Top judge Sir Declan Morgan criticises legacy progress
Northern Ireland's senior judge has again criticised the lack of political progress on dealing with legacy issues.
The Lord Chief Justice, Sir Declan Morgan, still has not received a response to his proposals to deal with inquests into some of the most controversial killings of the Troubles.
He had asked the Stormont Executive to fund his five-year plan last February.
He has said there is a legal obligation on the state to ensure so-called legacy inquests take place.
In a speech to mark the opening of the new legal year, he said a lack of resources had constrained the ability of the courts to deal with the backlog of legacy inquests for which he was made responsible almost two years ago.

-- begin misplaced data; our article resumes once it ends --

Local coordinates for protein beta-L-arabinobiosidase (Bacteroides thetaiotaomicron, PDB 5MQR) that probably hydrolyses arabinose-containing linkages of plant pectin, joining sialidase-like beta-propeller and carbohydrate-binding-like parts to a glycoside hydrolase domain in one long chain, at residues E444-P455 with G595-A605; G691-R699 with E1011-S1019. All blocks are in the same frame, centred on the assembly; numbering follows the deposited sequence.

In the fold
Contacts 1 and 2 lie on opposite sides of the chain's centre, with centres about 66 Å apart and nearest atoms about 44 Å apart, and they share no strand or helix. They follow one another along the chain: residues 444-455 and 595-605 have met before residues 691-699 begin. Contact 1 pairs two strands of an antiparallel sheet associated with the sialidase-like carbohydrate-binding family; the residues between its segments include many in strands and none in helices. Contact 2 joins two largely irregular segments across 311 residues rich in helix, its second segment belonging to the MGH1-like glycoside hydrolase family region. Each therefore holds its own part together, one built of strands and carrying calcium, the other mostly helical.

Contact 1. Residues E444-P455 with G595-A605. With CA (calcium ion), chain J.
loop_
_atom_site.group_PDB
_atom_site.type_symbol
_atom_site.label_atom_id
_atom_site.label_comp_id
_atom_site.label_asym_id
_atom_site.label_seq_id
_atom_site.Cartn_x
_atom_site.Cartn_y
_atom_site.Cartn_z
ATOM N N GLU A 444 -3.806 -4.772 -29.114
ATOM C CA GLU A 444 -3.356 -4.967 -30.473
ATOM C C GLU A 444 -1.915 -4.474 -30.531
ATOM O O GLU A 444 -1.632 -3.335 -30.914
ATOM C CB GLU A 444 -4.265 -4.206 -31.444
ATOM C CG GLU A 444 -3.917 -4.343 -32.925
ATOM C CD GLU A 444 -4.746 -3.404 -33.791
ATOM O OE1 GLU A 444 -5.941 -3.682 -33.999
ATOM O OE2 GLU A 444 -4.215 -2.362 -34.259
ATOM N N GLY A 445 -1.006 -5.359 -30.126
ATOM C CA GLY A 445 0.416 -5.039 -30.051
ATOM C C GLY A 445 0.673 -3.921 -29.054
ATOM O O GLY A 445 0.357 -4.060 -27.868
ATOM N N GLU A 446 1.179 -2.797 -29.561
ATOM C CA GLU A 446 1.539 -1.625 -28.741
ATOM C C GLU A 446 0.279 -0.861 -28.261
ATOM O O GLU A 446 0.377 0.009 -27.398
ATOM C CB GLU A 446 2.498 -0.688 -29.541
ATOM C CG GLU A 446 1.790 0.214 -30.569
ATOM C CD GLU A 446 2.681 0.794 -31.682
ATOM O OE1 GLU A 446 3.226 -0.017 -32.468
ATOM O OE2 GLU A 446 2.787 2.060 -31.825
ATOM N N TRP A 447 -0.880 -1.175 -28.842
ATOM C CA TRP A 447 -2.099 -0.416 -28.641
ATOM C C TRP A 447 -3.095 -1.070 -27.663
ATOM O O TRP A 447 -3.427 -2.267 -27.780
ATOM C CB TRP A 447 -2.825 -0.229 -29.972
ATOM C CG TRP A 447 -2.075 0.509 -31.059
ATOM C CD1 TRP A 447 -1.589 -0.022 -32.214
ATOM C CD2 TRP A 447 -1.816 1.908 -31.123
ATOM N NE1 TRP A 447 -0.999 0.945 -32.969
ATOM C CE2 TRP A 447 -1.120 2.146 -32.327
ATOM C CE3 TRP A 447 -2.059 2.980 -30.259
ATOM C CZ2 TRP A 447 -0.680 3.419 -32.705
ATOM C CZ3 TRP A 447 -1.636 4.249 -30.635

"I have already made clear my disappointment at lack of progress in dealing with all aspects of the past," he said.
"It remains a deep frustration to me that I have still not received a response to the proposals I put forward over 18 months ago for dealing with the matters for which I have been given responsibility."
When Sir Declan assumed the presidency of the Coroners' Courts in November 2015, there were 55 legacy cases involving 96 deaths.
Four of those cases have since been completed, and findings are awaited in a further three.
But two new legacy inquests have also been referred.
The Lord Chief Justice said 45 "hugely complex" cases remain where the courts have not been able to carry out preparatory work to allow them to progress to full inquest hearings.
Only one legacy inquest is expected to be heard next year.
"Each month that passes pushes back by another month the timescale within which all of the outstanding cases can be completed," he said.